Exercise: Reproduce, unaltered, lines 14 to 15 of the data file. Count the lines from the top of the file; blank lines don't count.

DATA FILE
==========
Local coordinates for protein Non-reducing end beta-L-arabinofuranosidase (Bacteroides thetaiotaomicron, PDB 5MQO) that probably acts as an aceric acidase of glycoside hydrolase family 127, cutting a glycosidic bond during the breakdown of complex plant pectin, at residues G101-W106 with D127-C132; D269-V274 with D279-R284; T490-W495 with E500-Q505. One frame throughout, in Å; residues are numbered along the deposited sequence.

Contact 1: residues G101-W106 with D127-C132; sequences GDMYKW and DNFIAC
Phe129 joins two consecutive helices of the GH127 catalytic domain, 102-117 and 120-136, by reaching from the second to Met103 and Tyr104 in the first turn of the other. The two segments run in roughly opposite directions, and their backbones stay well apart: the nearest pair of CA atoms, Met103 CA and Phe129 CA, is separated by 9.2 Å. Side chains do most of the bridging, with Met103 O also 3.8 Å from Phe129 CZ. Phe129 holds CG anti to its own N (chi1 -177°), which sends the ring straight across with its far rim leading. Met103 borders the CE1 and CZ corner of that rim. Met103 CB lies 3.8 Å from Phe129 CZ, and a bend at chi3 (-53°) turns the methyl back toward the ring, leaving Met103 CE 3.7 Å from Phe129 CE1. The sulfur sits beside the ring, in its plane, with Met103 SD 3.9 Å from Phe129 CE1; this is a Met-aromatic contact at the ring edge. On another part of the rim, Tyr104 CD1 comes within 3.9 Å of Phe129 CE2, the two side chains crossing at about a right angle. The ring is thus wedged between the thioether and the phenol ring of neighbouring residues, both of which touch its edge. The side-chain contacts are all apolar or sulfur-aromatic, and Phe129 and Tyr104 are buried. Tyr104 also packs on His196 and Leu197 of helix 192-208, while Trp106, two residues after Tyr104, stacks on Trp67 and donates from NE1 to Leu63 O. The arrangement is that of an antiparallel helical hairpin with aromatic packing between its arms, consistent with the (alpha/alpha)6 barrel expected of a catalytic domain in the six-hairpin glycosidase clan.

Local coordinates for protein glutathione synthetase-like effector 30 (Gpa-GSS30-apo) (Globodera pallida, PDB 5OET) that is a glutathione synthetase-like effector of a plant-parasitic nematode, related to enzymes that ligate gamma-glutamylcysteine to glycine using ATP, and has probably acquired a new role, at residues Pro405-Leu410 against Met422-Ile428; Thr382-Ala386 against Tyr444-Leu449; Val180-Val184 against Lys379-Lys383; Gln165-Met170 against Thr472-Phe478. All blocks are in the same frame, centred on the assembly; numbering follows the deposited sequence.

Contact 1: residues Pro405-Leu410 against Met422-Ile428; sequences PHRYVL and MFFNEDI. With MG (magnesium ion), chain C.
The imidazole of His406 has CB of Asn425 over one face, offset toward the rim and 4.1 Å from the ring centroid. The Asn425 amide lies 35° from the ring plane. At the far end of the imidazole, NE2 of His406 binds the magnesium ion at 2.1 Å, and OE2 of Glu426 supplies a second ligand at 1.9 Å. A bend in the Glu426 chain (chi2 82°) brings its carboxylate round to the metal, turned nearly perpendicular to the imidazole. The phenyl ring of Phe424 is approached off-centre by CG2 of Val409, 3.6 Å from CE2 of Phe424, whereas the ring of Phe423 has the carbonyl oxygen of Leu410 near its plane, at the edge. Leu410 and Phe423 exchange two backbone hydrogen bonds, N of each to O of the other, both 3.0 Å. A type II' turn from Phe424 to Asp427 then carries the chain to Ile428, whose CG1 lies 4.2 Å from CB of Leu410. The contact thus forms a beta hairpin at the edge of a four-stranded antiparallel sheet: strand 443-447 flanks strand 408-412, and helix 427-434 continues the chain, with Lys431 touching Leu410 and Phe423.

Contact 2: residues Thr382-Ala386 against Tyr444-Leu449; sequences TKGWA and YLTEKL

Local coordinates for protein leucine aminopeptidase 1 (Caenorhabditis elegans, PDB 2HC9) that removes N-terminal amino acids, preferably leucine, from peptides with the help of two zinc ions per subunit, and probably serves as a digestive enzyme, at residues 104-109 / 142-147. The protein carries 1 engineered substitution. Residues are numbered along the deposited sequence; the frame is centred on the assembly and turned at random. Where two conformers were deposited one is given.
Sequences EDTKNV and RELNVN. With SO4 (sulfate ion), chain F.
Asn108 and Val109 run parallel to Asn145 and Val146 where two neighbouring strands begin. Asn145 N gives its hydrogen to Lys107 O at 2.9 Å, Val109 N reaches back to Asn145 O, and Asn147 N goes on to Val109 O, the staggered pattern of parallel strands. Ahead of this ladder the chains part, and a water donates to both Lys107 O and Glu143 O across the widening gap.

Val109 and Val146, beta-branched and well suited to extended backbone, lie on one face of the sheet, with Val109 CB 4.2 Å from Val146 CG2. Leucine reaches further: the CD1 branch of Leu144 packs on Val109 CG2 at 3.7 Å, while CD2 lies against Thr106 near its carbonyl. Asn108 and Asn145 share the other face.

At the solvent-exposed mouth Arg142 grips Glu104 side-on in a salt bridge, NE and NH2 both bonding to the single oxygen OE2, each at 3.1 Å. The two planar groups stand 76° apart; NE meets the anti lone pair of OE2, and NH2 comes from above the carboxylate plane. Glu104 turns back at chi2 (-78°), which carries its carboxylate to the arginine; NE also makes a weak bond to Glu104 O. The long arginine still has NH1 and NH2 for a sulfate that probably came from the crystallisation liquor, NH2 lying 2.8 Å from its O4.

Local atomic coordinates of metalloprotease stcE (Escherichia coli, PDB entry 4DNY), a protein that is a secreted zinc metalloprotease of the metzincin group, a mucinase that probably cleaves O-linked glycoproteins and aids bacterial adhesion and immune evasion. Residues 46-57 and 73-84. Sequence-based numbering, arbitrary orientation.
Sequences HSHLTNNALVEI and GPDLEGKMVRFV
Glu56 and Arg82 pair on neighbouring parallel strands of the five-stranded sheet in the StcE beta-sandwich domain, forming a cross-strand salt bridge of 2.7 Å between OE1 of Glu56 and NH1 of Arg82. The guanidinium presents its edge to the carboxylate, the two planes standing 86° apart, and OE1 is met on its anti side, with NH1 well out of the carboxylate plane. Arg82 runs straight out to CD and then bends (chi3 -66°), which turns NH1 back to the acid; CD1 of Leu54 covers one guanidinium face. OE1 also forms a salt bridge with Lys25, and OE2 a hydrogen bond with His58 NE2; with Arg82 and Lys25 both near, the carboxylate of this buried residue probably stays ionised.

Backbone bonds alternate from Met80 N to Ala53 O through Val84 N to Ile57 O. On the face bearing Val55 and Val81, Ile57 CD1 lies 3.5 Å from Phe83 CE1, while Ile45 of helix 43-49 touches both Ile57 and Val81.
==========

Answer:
Sequences HSHLTNNALVEI and GPDLEGKMVRFV
Glu56 and Arg82 pair on neighbouring parallel strands of the five-stranded sheet in the StcE beta-sandwich domain, forming a cross-strand salt bridge of 2.7 Å between OE1 of Glu56 and NH1 of Arg82. The guanidinium presents its edge to the carboxylate, the two planes standing 86° apart, and OE1 is met on its anti side, with NH1 well out of the carboxylate plane. Arg82 runs straight out to CD and then bends (chi3 -66°), which turns NH1 back to the acid; CD1 of Leu54 covers one guanidinium face. OE1 also forms a salt bridge with Lys25, and OE2 a hydrogen bond with His58 NE2; with Arg82 and Lys25 both near, the carboxylate of this buried residue probably stays ionised.